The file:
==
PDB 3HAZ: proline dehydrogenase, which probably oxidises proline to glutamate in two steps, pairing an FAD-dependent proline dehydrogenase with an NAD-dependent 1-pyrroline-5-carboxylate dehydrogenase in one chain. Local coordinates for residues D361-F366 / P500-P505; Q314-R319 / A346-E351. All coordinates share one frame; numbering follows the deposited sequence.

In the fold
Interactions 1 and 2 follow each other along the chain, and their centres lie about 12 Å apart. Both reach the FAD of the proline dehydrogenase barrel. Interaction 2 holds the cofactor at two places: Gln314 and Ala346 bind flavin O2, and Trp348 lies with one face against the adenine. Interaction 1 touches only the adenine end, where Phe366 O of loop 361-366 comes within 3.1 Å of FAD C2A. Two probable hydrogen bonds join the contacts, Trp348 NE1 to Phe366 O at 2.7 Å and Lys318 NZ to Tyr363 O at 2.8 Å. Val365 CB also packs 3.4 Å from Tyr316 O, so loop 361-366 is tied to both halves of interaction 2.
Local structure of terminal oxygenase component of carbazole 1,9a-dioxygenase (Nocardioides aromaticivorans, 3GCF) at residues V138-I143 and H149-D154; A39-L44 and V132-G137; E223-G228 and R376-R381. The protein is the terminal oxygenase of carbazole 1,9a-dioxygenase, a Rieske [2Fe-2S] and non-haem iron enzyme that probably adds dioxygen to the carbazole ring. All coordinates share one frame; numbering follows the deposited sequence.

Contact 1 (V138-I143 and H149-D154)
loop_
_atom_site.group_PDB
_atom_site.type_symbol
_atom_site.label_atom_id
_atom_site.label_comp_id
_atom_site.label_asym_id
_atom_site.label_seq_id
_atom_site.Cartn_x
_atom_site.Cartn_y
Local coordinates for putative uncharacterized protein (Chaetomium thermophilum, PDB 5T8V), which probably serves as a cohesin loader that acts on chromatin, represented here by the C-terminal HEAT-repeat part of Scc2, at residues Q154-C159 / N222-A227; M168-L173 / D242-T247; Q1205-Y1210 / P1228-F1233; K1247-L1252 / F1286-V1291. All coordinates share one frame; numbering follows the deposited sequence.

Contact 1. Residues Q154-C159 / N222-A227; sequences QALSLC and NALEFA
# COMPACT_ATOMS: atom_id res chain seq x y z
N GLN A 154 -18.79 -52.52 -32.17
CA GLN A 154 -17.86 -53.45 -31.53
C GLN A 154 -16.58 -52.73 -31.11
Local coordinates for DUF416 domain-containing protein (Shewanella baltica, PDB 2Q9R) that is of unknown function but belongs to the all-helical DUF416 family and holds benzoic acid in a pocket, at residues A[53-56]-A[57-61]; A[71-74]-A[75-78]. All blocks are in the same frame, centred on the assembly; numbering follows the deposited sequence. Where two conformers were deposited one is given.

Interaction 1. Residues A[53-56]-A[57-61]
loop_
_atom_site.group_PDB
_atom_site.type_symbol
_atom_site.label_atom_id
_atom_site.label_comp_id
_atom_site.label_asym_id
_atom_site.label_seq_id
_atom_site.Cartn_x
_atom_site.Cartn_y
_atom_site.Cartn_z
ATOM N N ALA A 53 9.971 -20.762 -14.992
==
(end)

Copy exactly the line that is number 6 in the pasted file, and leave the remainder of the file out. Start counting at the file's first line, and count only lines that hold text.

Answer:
loop_